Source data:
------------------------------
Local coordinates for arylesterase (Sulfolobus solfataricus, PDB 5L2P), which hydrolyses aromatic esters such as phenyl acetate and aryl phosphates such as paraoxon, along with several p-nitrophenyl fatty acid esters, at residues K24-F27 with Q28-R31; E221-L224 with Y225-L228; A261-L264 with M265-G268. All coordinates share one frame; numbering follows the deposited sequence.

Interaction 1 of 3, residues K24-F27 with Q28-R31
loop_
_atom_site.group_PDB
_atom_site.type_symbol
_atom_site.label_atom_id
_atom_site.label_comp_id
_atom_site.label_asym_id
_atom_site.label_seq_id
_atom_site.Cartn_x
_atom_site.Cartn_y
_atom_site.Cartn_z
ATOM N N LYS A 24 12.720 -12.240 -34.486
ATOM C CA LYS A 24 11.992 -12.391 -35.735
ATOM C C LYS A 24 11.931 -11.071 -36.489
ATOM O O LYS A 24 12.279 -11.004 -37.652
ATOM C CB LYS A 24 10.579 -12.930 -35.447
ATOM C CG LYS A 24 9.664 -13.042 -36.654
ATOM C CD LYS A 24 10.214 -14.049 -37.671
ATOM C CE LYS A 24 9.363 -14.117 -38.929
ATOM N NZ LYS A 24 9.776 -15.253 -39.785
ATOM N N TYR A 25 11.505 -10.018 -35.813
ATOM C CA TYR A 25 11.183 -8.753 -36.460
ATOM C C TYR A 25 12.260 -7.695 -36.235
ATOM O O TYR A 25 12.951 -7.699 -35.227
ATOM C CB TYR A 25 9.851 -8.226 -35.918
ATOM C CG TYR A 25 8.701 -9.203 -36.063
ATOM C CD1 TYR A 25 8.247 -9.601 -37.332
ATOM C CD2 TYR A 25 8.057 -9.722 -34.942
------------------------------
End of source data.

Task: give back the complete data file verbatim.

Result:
Local coordinates for arylesterase (Sulfolobus solfataricus, PDB 5L2P), which hydrolyses aromatic esters such as phenyl acetate and aryl phosphates such as paraoxon, along with several p-nitrophenyl fatty acid esters, at residues K24-F27 with Q28-R31; E221-L224 with Y225-L228; A261-L264 with M265-G268. All coordinates share one frame; numbering follows the deposited sequence.

Interaction 1 of 3, residues K24-F27 with Q28-R31
loop_
_atom_site.group_PDB
_atom_site.type_symbol
_atom_site.label_atom_id
_atom_site.label_comp_id
_atom_site.label_asym_id
_atom_site.label_seq_id
_atom_site.Cartn_x
_atom_site.Cartn_y
_atom_site.Cartn_z
ATOM N N LYS A 24 12.720 -12.240 -34.486
ATOM C CA LYS A 24 11.992 -12.391 -35.735
ATOM C C LYS A 24 11.931 -11.071 -36.489
ATOM O O LYS A 24 12.279 -11.004 -37.652
ATOM C CB LYS A 24 10.579 -12.930 -35.447
ATOM C CG LYS A 24 9.664 -13.042 -36.654
ATOM C CD LYS A 24 10.214 -14.049 -37.671
ATOM C CE LYS A 24 9.363 -14.117 -38.929
ATOM N NZ LYS A 24 9.776 -15.253 -39.785
ATOM N N TYR A 25 11.505 -10.018 -35.813
ATOM C CA TYR A 25 11.183 -8.753 -36.460
ATOM C C TYR A 25 12.260 -7.695 -36.235
ATOM O O TYR A 25 12.951 -7.699 -35.227
ATOM C CB TYR A 25 9.851 -8.226 -35.918
ATOM C CG TYR A 25 8.701 -9.203 -36.063
ATOM C CD1 TYR A 25 8.247 -9.601 -37.332
ATOM C CD2 TYR A 25 8.057 -9.722 -34.942